• Infected Gums: Also known as gingivitis, infected gums start with bacterial growth, plaque buildup, and inflammation. Gingivitis can be uncomfortable, but the effects are treatable. If left untreated, though, gingivitis can quickly escalate to periodontitis and tooth loss.

How to diagnose a toothache

While it may be tempting to diagnose your toothache on your own, the reality is you are unlikely to have the experience and wherewithal to determine the exact cause of your toothache. Only a professional like a dentist can properly pinpoint the cause of toothaches and give a recommendation on next steps.

You may experience several symptoms when you have a toothache, and a dentist considers them during your appointment to determine a diagnosis for the cause of the problem as well as treatment options. 

Your dentist will likely perform a visual examination of your teeth and as you questions about your daily habits, when the pain began, what type of tooth pain you are experiencing, and any other questions that might help inform them as they hone in on the cause of your problem., If necessary, they may take X-rays or ask for a specialist, such as an endodontist³, to provide additional support.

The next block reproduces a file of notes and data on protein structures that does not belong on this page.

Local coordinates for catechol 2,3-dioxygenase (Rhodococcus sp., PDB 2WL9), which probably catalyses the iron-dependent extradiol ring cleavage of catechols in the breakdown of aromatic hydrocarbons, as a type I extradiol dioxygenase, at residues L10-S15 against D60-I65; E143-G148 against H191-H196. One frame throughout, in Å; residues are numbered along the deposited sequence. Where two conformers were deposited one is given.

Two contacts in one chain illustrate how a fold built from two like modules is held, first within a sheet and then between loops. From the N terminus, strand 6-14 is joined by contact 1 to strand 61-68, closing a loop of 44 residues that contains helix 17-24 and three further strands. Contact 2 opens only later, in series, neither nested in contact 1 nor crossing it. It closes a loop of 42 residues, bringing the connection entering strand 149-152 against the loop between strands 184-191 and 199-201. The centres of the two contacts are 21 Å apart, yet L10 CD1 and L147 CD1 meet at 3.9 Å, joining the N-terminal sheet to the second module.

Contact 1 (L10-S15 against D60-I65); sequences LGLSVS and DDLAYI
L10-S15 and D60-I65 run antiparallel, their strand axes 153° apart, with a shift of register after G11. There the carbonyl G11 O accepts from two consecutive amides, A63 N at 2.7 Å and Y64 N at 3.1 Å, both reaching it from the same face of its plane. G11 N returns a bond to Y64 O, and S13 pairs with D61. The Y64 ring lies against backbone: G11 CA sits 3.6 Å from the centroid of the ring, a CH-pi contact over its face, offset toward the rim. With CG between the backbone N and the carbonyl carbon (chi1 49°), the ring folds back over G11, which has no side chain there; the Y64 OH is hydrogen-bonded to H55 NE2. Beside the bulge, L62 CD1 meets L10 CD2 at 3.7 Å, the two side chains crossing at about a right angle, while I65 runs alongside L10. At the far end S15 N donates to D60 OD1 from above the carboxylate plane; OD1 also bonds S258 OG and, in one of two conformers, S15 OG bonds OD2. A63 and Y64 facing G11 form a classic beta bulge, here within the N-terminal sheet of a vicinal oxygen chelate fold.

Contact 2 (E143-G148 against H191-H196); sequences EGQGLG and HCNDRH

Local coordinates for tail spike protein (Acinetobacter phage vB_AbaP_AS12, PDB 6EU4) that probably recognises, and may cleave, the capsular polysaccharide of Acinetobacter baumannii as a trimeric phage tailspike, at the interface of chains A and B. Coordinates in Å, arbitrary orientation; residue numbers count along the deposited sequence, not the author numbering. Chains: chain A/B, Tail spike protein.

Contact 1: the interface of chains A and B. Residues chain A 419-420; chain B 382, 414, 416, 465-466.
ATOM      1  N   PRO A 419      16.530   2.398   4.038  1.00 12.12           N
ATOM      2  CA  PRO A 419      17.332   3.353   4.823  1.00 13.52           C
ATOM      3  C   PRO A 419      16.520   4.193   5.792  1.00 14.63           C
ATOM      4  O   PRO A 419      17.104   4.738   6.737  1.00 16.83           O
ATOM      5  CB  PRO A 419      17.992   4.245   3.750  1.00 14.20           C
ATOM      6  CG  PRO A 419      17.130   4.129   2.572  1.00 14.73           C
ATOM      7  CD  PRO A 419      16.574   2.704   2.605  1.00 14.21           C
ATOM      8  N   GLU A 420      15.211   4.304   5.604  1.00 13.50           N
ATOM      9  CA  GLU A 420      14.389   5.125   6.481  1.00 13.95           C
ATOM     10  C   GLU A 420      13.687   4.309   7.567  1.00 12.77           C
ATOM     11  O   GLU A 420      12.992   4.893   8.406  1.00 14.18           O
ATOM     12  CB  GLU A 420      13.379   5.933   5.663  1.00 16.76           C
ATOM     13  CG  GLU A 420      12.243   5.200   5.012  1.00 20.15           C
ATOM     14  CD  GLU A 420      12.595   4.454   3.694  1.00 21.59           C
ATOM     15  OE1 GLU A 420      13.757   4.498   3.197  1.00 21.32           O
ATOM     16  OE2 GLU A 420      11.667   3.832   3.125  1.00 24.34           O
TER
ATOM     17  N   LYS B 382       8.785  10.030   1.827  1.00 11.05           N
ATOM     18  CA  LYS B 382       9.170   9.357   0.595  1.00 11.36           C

How to treat a toothache

Not all toothaches require you to rush to the dentist. If your symptoms haven’t escalated beyond moderate pain or you can’t see your dentist right away, your dentist may suggest you perform basic treatment yourself to alleviate pain before your appointment. 

First, try flossing between teeth gently and rinsing your mouth with saltwater. A pain reliever or use an over-the-counter solution that you can apply directly to the tooth, such as an oral topical gel could also help. Medications like acetaminophen are also helpful to manage the pain.